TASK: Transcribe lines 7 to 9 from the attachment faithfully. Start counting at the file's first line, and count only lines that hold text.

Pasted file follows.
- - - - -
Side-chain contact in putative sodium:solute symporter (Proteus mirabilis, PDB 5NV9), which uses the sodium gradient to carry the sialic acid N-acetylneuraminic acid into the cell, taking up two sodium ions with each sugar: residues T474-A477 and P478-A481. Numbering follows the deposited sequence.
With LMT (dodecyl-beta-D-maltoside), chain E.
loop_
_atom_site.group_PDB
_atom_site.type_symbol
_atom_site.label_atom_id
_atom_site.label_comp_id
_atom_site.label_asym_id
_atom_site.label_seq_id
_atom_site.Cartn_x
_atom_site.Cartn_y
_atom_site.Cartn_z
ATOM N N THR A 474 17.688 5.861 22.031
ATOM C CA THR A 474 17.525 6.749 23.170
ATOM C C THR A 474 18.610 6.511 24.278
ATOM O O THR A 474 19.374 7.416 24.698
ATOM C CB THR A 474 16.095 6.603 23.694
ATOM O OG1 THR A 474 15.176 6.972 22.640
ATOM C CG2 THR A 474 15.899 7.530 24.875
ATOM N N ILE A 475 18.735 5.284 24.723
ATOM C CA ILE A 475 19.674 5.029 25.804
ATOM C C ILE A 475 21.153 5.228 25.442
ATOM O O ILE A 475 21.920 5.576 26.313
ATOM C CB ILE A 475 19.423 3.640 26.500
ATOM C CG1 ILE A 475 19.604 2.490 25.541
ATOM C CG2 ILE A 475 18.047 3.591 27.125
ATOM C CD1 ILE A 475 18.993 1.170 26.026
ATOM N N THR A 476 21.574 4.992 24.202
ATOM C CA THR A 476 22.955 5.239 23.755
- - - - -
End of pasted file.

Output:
_atom_site.label_comp_id
_atom_site.label_asym_id
_atom_site.label_seq_id